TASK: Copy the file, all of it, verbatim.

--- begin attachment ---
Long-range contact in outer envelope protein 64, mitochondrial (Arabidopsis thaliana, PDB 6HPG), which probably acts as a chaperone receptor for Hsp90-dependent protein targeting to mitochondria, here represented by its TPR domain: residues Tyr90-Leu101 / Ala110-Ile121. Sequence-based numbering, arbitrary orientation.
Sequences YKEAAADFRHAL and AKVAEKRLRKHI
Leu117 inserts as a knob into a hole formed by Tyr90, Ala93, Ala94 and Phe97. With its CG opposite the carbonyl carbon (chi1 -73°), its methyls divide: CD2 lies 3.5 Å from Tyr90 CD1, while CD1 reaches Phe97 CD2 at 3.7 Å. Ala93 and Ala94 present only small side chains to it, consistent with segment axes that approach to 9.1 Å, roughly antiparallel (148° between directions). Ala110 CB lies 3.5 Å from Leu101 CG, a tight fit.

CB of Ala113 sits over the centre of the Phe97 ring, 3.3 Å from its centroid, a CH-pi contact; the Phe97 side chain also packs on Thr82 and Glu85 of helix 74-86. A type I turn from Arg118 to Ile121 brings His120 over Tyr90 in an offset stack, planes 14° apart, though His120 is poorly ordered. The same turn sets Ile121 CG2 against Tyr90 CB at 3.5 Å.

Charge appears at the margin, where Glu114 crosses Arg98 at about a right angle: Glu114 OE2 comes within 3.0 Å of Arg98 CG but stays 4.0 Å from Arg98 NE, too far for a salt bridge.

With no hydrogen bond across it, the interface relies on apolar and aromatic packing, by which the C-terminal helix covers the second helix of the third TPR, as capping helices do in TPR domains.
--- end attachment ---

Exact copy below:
Long-range contact in outer envelope protein 64, mitochondrial (Arabidopsis thaliana, PDB 6HPG), which probably acts as a chaperone receptor for Hsp90-dependent protein targeting to mitochondria, here represented by its TPR domain: residues Tyr90-Leu101 / Ala110-Ile121. Sequence-based numbering, arbitrary orientation.
Sequences YKEAAADFRHAL and AKVAEKRLRKHI
Leu117 inserts as a knob into a hole formed by Tyr90, Ala93, Ala94 and Phe97. With its CG opposite the carbonyl carbon (chi1 -73°), its methyls divide: CD2 lies 3.5 Å from Tyr90 CD1, while CD1 reaches Phe97 CD2 at 3.7 Å. Ala93 and Ala94 present only small side chains to it, consistent with segment axes that approach to 9.1 Å, roughly antiparallel (148° between directions). Ala110 CB lies 3.5 Å from Leu101 CG, a tight fit.

CB of Ala113 sits over the centre of the Phe97 ring, 3.3 Å from its centroid, a CH-pi contact; the Phe97 side chain also packs on Thr82 and Glu85 of helix 74-86. A type I turn from Arg118 to Ile121 brings His120 over Tyr90 in an offset stack, planes 14° apart, though His120 is poorly ordered. The same turn sets Ile121 CG2 against Tyr90 CB at 3.5 Å.

Charge appears at the margin, where Glu114 crosses Arg98 at about a right angle: Glu114 OE2 comes within 3.0 Å of Arg98 CG but stays 4.0 Å from Arg98 NE, too far for a salt bridge.

With no hydrogen bond across it, the interface relies on apolar and aromatic packing, by which the C-terminal helix covers the second helix of the third TPR, as capping helices do in TPR domains.